The Loom

Kinkiness, Thy Name Is Duck

i-ce1f9d1aa4c4b6ce3fc7c0c2c46797e7-ruddy duck phallus.jpg When you find yourself, as I did a few days ago, spending a morning watching the absurdly long phalluses of ducks being coaxed from their nether regions, you can find yourself wondering how your life ended up this way. Fortunately, there is a higher goal to such weirdness. The phalluses of ducks are just the tip of an evolutionary iceberg. The female ducks have their own kinkiness, too. It’s all part of a fierce avian battle of the sexes.

For the latest, see my article in tomorrow’s New York Times. The paper on which it is based appears in the open-access journal PLOS One.

Update 5/1, 11 am: The gossips at Gawker discover the queasy fascination. Welcome to Nature.

Comments

  1. #1 invcit
    May 1, 2007

    Why did not the phalluses evolve to spiral the other way (after the female anatomy evolved this strategy as a way to gain more control)?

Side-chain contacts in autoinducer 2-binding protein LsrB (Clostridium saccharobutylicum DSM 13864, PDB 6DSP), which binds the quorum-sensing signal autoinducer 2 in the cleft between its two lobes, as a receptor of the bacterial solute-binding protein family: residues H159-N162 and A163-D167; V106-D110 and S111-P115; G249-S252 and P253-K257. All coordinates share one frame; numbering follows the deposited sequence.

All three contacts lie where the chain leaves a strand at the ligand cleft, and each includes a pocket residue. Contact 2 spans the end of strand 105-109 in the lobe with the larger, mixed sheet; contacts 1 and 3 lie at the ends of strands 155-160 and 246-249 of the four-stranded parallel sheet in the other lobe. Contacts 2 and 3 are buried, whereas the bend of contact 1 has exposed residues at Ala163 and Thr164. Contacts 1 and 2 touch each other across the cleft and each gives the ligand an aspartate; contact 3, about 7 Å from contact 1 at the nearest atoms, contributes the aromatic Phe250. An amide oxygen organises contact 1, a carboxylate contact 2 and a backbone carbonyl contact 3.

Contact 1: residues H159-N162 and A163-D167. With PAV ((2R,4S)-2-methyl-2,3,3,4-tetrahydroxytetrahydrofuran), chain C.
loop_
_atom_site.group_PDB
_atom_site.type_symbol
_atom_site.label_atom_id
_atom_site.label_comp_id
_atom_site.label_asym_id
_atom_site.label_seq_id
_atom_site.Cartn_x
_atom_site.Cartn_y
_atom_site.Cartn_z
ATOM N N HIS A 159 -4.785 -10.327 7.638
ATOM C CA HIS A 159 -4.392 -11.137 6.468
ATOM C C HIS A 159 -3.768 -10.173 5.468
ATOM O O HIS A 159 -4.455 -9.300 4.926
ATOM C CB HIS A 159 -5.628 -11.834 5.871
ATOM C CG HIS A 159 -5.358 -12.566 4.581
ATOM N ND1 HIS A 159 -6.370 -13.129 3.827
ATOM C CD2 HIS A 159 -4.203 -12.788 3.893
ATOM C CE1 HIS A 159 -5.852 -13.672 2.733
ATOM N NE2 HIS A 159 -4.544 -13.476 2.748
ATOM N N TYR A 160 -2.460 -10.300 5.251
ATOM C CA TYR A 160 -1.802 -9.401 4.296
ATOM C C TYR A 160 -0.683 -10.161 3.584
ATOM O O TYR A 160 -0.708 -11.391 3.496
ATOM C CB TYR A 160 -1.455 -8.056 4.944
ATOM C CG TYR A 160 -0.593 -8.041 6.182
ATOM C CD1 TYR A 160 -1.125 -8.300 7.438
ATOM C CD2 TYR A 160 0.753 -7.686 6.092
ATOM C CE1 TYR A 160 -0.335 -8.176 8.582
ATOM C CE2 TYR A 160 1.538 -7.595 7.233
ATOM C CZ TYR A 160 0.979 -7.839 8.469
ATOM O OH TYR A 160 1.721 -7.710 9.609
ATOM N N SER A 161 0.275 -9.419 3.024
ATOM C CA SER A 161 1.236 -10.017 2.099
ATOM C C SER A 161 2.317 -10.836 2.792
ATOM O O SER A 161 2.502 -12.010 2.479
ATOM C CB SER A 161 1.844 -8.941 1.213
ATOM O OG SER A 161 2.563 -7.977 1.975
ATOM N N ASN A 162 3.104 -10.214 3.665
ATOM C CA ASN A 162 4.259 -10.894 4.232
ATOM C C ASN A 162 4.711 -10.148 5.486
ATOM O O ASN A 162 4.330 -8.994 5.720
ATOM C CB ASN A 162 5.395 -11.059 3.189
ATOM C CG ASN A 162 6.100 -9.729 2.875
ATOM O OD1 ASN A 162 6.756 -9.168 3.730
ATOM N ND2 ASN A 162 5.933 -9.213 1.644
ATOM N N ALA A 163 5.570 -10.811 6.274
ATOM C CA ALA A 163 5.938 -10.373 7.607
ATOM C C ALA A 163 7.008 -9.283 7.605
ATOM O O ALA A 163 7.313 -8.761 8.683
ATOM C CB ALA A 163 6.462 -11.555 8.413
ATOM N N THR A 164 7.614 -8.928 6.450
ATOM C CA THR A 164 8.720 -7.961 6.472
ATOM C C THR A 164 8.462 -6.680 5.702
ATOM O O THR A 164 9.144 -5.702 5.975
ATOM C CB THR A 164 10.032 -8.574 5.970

2. #2 carpus
    May 1, 2007

    I read the article on line yesterday. Very nice. Keep up the good work.

  3. #3 Roy from Shrink Rap
    May 2, 2007

    It reminds me of one of those tanker planes that can fill up the nearly empty fuel tank of a 747 while in mid-air.

    The real question is, do ducks get penis envy?

  4. #4 VJB
    May 2, 2007

    Wow, the square peg in round hole’ idea has nothing on this opposite handedness in duck genitalia. Almost ‘ducks are from Venus; drakes are from a mirror universe’. Intelligent design, my aunt Fanny. Really clever, these ducks.

  5. #5 sailor
    May 3, 2007

    With the low success rate of raping ducks, it would be surprising if there is enough of a success rate to drive this kind of change – I would think that Ducks that have a willing mate must also be having higher success with the longer penis.